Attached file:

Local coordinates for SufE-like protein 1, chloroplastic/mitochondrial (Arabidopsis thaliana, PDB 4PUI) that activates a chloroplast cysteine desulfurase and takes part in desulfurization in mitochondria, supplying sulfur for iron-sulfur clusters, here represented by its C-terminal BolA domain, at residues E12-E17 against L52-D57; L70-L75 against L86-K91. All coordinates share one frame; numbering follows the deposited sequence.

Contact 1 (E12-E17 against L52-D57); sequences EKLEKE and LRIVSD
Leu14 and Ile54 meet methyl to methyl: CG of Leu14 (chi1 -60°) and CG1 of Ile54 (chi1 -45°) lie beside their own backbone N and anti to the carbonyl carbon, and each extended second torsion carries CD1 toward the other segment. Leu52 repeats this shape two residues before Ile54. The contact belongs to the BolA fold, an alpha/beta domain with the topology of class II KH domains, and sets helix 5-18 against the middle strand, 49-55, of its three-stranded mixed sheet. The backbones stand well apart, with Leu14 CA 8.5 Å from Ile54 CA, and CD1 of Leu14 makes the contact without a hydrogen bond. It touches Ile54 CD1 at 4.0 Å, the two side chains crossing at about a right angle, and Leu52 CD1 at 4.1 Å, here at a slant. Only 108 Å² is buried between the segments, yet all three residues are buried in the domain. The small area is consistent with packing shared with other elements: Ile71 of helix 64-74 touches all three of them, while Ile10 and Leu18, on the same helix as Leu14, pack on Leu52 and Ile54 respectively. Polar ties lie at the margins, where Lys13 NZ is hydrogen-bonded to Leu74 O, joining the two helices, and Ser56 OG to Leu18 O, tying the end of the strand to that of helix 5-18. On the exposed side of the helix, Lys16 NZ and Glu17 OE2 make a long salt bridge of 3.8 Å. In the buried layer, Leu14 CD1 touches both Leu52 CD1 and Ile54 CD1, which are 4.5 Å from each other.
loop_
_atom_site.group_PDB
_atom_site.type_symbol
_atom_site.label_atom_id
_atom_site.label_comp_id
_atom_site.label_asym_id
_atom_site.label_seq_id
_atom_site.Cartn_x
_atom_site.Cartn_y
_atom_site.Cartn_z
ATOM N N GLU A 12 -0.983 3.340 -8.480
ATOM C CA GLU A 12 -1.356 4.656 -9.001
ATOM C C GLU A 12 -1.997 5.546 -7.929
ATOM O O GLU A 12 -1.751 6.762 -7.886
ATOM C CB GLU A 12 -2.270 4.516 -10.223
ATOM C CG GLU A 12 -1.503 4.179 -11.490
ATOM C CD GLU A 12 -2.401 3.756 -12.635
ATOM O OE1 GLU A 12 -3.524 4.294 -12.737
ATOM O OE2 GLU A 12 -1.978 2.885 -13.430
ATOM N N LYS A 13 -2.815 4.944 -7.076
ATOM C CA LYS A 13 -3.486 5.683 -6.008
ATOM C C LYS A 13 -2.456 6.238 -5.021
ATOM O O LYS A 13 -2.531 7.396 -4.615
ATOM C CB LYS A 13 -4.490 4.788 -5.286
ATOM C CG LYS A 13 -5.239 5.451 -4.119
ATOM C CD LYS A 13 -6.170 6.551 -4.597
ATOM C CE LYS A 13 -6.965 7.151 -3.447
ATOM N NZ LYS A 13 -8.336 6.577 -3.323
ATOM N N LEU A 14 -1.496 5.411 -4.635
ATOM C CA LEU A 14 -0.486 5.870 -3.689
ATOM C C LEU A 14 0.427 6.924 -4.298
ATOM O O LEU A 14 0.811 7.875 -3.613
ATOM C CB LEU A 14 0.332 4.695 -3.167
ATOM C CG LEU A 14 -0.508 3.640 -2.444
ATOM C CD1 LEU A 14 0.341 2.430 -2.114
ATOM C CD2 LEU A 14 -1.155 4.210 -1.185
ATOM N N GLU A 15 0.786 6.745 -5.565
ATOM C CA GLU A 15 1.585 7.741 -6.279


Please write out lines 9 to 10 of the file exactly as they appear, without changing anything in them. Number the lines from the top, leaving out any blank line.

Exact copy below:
_atom_site.label_asym_id
_atom_site.label_seq_id